When gameplay is quantified it's much easier to design and understand the elegant solutions of its challenges. Another clever way of creating challenges with elegant solutions is by merging two genres. Namely, a puzzle/strategy genre with an action based genre (platformer/shooter/fighter). The reason merging these genres works so well for developing elegant solutions is because puzzle/strategy games by nature test a player's knowledge skills while the action genres tests a player's dexterity, timing, and reflexes. For any given challenge in such a merged genre game, the more action oriented player will try to solve the problems using their action skills and strategies. The more the game looks and plays like an action game, the more likely going the brute force/action based route will be our first impulse. By designing challenges that are very difficult to solve with an action approach and very easy to solve with clever strategy, you can conceal the elegant solution by playing off of player tendencies and the cross genre game design. Doing so can make any elegant solution seem more elegant by contrasting sharply with the brute force approach.

The following games are puzzle games that use the mechanics and presentation of action genres to construct various puzzle challenges.

- Use Boxmen: Puzzle + Platformer.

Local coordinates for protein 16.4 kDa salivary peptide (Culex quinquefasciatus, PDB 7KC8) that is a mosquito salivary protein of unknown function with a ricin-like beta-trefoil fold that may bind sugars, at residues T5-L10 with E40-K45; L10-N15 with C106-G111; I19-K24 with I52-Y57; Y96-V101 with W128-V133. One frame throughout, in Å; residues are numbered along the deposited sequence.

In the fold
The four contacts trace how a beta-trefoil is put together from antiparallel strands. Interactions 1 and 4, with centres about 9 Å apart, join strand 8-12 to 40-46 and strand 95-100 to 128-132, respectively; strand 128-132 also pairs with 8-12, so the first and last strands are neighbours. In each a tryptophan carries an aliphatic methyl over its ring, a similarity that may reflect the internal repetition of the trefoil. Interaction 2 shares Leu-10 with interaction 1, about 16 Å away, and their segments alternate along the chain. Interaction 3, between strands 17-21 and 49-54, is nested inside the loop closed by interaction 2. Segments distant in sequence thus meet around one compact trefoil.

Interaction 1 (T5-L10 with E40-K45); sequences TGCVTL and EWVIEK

- There Is Only One Level: Puzzle + Platformer.
- Braid: Puzzle + Platformer
- Portal: Puzzle + FPS.

Talking about Braid on his blog, Johnathan Blow puts it nicely:

Many of the puzzles have elegant solutions to them that are very quick to perform, and many of the levels have tricks to them where you can figure out faster ways through.

If anyone is trying to solve a puzzle in Braid and they feel like it requires a lot of trial and error and a lot of platforming skills… they are probably missing a simpler solution. There are a few spots in the games with slightly tricky jumps, but for the most part it’s about understanding the puzzles as deeply as possible.

In other words, you may be able to brute force your way through some of Braid's puzzles with your platforming skills, but the core challenges of the game are puzzles. Being puzzles, you'll be rewarded moreso for deep thinking than fast fingers. By focusing the design of Braid on puzzles and presenting it as a platformer, the stage is ripe for elegant solutions.

Before concluding I must explain that we have to be particular as to what qualifies as an elegant or brute force solution. For a given video game challenge, I consider the vast majority of approaches and strategies to be neither elegant or brute force. Only the more extreme ends of the spectrum qualify. Furthermore, the more space there is between extremes, the more elegant and brute force the solutions become. By this criteria, you can describe a solution as being relatively elegant or relatively brute force. But it's when one has a grasp of the entire range of solution possibilities that one can accurately describe a solution as being brute for or elegant.

Elegant solutions for action games are more commonly thought of as tips, tricks, and secrets. However, they are not one in the same. Speed running maneuvers, keys to locks, rare/secret items, powerups/power weapons, and effective strategies aren't necessarily elegant solutions.

Elegant solutions work best when all that's required to use them is a sharp mind. If you've got the skills though, brute forcing a problem can have an elegance in its own "anti intellectual" way. You've got to wonder, if brute forcing a problem can be elegant, then is there any elegance left for those who use solutions in the middle of the spectrum?

Article originally appeared on Critical-Gaming Network (http://critical-gaming.com/).